Gametes are highly specialized cells that can give rise to the next generation through their ability to generate a totipotent zygote. In mice, germ cells are first specified in the developing embryo around embryonic day (E) 6.25 as primordial germ cells (PGCs). Following subsequent migration into the developing gonad, PGCs undergo a wave of extensive epigenetic reprogramming around E10.5-E11.5, including genome-wide loss of 5-methylcytosine. The underlying molecular mechanisms of this process have remained unclear, leading to our inability to recapitulate this step of germline development in vitro...
March 7, 2018: Nature
Ana Banito, Xiang Li, Aimée N Laporte, Jae-Seok Roe, Francisco Sanchez-Vega, Chun-Hao Huang, Amanda R Dancsok, Katerina Hatzi, Chi-Chao Chen, Darjus F Tschaharganeh, Rohit Chandwani, Nilgun Tasdemir, Kevin B Jones, Mario R Capecchi, Christopher R Vakoc, Nikolaus Schultz, Marc Ladanyi, Torsten O Nielsen, Scott W Lowe
Synovial sarcoma is an aggressive cancer invariably associated with a chromosomal translocation involving genes encoding the SWI-SNF complex component SS18 and an SSX (SSX1 or SSX2) transcriptional repressor. Using functional genomics, we identify KDM2B, a histone demethylase and component of a non-canonical polycomb repressive complex 1 (PRC1.1), as selectively required for sustaining synovial sarcoma cell transformation. SS18-SSX1 physically interacts with PRC1.1 and co-associates with SWI/SNF and KDM2B complexes on unmethylated CpG islands...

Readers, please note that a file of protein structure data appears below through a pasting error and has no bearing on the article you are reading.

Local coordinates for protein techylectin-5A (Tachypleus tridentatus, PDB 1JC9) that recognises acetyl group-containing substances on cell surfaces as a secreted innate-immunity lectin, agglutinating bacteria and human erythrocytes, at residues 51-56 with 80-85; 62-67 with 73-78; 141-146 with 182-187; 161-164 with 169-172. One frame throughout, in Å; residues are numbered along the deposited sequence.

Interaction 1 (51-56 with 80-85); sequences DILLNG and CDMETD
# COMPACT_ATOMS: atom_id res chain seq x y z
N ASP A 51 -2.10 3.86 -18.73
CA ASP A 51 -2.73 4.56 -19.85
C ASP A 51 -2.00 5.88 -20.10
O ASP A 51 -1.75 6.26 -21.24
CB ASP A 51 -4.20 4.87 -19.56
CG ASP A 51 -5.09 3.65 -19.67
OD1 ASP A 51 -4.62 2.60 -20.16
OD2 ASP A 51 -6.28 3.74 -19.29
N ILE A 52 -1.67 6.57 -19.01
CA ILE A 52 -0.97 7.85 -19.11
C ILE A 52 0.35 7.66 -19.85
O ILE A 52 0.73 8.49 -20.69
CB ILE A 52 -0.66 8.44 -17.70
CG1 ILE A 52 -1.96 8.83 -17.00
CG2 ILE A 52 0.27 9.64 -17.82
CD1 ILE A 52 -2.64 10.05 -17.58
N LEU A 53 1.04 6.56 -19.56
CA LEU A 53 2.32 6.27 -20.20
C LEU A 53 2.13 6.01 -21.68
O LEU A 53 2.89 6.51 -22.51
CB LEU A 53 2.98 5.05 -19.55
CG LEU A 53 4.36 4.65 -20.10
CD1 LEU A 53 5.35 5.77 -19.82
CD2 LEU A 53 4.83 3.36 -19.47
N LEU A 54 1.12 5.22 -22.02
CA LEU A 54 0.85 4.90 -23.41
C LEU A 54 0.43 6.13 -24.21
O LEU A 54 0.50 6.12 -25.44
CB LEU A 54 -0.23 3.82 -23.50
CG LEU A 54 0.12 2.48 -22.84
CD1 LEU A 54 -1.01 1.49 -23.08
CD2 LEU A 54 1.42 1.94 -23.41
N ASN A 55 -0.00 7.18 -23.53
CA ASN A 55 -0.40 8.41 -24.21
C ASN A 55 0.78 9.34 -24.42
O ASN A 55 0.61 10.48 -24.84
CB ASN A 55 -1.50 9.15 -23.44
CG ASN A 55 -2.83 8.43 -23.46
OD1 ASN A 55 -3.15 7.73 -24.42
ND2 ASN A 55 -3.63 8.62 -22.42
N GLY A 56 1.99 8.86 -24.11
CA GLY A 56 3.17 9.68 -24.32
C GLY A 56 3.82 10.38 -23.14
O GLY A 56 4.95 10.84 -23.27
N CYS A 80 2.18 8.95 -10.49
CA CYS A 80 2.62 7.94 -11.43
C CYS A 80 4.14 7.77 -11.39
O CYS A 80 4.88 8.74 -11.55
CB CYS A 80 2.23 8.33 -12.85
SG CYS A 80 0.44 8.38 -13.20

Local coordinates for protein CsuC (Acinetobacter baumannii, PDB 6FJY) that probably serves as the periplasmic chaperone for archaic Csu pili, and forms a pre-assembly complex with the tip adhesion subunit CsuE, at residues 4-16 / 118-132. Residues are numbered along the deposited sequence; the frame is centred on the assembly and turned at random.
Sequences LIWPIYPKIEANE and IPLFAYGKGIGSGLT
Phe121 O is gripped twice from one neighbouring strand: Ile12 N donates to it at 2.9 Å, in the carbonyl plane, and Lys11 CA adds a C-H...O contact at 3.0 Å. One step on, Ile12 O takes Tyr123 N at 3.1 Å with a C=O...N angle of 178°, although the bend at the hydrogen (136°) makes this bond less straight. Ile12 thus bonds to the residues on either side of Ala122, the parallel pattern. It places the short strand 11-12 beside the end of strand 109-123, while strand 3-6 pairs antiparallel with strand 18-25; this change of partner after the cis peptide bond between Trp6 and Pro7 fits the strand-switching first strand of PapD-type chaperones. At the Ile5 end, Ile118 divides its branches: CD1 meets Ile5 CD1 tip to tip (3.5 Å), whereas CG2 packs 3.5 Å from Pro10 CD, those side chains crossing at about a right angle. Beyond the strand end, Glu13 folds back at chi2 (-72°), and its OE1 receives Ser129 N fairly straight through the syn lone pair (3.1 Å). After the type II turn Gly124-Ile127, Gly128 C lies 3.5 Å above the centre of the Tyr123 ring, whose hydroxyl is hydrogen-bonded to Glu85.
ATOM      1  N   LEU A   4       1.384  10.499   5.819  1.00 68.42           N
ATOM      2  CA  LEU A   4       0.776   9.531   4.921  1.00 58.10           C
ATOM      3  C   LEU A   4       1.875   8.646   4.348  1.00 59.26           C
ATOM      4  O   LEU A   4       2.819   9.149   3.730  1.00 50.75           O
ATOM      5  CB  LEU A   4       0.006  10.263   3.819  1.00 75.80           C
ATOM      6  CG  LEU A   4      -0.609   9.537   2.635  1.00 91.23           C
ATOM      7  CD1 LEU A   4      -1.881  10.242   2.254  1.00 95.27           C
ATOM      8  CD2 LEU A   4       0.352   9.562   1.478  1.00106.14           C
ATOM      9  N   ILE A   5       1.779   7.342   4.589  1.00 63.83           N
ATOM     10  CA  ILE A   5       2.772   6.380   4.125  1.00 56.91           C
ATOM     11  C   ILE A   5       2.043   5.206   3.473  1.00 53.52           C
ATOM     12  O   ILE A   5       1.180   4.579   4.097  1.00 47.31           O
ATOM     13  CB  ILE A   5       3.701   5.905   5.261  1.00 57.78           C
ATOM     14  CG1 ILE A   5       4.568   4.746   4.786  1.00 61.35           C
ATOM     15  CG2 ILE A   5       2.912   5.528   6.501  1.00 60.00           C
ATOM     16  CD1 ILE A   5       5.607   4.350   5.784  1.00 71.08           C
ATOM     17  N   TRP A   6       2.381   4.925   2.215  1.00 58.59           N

February 22, 2018: Cancer Cell
Run-Shan Duan, Gang-Bin Tang, Hong-Zhen Du, Yi-Wen Hu, Pei-Pei Liu, Ya-Jie Xu, Yu-Qiang Zeng, Shuang-Feng Zhang, Rui-Ying Wang, Zhao-Qian Teng, Chang-Mei Liu
Neurons in the central nervous system (CNS) lose their intrinsic ability and fail to regenerate, but the underlying mechanisms are largely unknown. Polycomb group (PcG) proteins, which include PRC1 and PRC2 complexes function as gene repressors and are involved in many biological processes. Here we report that PRC1 components (polycomb chromobox (CBX) 2, 7, and 8) are novel regulators of axon growth and regeneration. Especially, knockdown of CBX7 in either embryonic cortical neurons or adult dorsal root ganglion (DRG) neurons enhances their axon growth ability...
February 19, 2018: Cell Death and Differentiation
Francoise S van Kampen, Marianne E Doornbos, Monique A van Rijn, Yolande den Bever
We report a patient with developmental delay due to germline AUTS2 mutation who developed a low-grade astrocytoma. While the contribution of this mutation to the pathogenesis of the tumor is not known at this time, a role of AUTS2 in deregulation of PRC1 can be a part in tumorigenesis of a brain tumor.
February 2018: Clinical Case Reports
Steffen Hanselmann, Patrick Wolter, Jonas Malkmus, Stefan Gaubatz
In this study, we investigated whether proteins that are involved in cytokinesis are potential targets for therapy of lung cancer. We find that the microtubule-associated protein PRC1 (protein required for cytokinesis 1), which plays a key role in organizing anti-parallel microtubule in the central spindle in cytokinesis, is overexpressed in lung cancer cell lines compared to normal cells. Increased expression of PRC1 is correlated with a poor prognosis of human lung adenocarcinoma patients. Lentiviral delivered, inducible RNAi of PRC1 demonstrated that proliferation of lung cancer cell lines strongly depends on PRC1...
January 12, 2018: Oncotarget
J Lesley Brown, Ming-An Sun, Judith A Kassis